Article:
In the often-tumultuous theatre of war, clear lines of responsibility can blur, challenging the very core of ethical and legal norms. This rings particularly true when examining the contentious issue of military leadership responsibility for war crimes, an issue that has recently come to the fore in the context of the Australian SAS's involvement in Afghanistan.
During the course of their deployment, the elite troops of the Australian Special Air Service (SAS) faced extreme conditions and life-threatening danger. Yet, amidst tales of bravery and comradeship, a darker narrative has emerged—one hinting at egregious violations of the very laws these soldiers swore to uphold.
In this piece, I will take an in-depth look at the strategic implications of the alleged war crimes committed by the Australian SAS in Afghanistan and critically analyse the chain of command's responsibility in these incidents.
In subsequent sections, I will re-examine my thoughts on the potential hypocrisy of command responsibility and discuss the far-reaching implications of these issues. To better understand the context, there are three main perspectives that need to be explored:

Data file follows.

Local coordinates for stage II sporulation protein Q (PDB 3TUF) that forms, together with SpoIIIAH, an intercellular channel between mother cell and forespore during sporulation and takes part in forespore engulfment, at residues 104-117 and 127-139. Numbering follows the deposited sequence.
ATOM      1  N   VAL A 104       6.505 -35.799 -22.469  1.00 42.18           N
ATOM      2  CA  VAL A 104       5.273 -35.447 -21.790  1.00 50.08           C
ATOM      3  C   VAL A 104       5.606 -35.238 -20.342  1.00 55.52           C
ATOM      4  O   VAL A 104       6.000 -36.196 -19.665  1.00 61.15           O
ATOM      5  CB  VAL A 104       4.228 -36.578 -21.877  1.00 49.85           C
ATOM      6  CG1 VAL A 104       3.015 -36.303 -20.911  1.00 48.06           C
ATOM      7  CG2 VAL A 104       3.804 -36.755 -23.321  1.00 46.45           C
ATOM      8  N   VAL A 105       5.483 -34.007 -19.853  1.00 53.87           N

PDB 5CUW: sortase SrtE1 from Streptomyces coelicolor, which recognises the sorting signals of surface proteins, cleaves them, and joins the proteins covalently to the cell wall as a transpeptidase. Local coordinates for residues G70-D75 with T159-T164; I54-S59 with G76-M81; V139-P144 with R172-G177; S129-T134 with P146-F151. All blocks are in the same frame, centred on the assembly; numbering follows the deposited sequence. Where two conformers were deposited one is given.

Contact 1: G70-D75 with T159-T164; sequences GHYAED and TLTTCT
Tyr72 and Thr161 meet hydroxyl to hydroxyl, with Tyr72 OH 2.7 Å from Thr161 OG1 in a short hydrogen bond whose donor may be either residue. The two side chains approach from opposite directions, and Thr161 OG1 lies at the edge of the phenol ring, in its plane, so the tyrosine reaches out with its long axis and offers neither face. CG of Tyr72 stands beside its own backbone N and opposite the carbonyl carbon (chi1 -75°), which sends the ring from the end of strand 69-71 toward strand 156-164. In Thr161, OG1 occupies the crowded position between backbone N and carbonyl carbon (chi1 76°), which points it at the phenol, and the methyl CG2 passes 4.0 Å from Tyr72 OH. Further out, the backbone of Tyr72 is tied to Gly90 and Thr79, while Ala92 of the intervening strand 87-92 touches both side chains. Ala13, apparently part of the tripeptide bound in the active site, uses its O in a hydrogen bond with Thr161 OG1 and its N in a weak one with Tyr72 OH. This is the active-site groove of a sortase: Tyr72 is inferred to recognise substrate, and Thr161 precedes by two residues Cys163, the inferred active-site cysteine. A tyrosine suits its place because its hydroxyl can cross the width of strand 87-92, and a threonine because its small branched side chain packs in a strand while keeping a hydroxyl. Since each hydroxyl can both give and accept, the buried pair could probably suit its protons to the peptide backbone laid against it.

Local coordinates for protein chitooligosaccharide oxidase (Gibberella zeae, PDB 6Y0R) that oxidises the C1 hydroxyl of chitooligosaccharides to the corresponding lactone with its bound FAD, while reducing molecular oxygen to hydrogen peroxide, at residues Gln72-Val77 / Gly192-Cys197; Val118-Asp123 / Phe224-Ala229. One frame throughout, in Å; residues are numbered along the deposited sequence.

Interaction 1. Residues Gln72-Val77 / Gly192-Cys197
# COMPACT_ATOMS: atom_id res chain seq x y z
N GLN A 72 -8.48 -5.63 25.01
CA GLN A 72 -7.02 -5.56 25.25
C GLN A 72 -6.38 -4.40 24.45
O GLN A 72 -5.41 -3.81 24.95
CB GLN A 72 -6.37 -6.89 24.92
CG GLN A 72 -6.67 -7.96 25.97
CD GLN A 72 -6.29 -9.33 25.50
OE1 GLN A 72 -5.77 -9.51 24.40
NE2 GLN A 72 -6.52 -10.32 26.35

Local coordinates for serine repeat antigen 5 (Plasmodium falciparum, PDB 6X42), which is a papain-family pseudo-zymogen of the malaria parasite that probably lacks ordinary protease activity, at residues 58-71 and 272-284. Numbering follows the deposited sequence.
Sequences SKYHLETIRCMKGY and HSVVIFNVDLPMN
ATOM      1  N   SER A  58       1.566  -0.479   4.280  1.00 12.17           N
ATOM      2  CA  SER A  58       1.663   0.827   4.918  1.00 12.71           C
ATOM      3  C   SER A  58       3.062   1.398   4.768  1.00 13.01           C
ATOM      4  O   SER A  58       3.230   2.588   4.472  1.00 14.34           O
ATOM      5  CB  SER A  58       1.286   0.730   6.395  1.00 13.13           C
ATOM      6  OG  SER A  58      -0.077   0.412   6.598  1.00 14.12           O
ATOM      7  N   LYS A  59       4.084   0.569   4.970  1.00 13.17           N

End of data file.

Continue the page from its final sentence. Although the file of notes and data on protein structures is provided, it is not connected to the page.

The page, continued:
The experiences and reactions of the veterans themselves, with a specific focus on the proposed revocation of medals. Click here for more information.
The legal proceedings surrounding these allegations, especially the defamation case involving Ben Roberts-Smith. Read more about it here.
The viewpoint of the Senator who suggested Defence Chief Angus Campbell surrenders his medal. You can find more on this here.
For many veterans, the events of the last few days have brought out many questions relating to public perceptions of the ADF and how the political system, both within and surrounding the ADF, has yet again left our most vulnerable veterans behind.
Veterans' Voices: The Medal Revocation Controversy
The battlefield is a place of courage and sacrifice, with soldiers putting their lives on the line for their country. This sacrifice is often commemorated in the form of medals, tangible symbols of service, and valour. Yet, for some veterans of the Australian SAS and supporting units deployed in Afghanistan, these symbols have been put under threat.